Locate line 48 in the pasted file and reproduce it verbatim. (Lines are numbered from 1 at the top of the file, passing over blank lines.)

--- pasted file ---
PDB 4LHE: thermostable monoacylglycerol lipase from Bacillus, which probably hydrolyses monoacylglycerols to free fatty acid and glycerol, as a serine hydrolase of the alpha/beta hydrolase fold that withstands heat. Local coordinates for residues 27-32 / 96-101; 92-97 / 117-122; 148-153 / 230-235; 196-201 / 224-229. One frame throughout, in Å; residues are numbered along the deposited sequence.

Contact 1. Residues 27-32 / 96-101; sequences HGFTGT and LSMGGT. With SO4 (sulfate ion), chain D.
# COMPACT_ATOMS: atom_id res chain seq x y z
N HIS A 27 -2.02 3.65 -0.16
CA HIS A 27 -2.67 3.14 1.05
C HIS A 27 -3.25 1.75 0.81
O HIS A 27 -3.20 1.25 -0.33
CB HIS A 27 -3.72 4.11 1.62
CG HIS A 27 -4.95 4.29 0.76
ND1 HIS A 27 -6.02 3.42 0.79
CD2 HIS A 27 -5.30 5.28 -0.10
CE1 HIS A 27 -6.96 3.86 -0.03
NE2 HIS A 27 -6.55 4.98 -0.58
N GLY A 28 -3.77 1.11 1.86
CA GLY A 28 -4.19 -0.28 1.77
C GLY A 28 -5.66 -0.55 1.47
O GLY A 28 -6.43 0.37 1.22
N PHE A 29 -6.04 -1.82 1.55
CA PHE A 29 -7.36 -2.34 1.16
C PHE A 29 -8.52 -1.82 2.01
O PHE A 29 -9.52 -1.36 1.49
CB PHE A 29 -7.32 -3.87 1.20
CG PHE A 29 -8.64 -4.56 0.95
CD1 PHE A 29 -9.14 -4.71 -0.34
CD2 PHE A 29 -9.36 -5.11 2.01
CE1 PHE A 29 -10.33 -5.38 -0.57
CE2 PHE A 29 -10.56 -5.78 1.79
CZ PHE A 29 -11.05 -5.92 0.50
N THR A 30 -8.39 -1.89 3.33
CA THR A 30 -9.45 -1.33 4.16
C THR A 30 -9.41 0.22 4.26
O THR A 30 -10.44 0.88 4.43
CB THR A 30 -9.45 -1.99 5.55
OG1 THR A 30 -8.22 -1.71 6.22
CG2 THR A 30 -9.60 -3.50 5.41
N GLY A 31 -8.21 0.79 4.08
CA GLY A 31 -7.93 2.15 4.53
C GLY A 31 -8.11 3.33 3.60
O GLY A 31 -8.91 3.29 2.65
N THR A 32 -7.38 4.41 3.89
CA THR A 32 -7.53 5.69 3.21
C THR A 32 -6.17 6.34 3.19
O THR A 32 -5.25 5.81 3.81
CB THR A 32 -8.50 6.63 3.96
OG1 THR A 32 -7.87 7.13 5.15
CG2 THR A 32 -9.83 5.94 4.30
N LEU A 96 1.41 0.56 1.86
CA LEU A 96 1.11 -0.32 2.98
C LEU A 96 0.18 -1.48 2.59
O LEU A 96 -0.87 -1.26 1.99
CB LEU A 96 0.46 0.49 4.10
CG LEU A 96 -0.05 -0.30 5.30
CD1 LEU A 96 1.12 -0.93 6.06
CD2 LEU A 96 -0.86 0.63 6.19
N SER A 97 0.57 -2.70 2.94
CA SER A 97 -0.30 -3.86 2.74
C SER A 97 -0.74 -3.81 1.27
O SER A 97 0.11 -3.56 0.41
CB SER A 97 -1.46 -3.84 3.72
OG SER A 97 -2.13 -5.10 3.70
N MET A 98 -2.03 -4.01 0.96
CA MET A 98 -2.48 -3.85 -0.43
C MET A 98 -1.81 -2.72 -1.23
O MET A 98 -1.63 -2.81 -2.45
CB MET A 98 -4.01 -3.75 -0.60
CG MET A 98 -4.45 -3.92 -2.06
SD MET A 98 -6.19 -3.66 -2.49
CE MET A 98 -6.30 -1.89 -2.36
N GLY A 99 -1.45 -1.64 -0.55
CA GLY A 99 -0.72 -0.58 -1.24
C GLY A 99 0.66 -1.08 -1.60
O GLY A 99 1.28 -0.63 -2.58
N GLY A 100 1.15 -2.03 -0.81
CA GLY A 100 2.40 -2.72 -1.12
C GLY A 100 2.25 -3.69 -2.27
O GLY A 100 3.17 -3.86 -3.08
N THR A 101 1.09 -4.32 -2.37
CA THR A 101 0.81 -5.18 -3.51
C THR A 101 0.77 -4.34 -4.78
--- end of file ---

CA LEU A 96 1.11 -0.32 2.98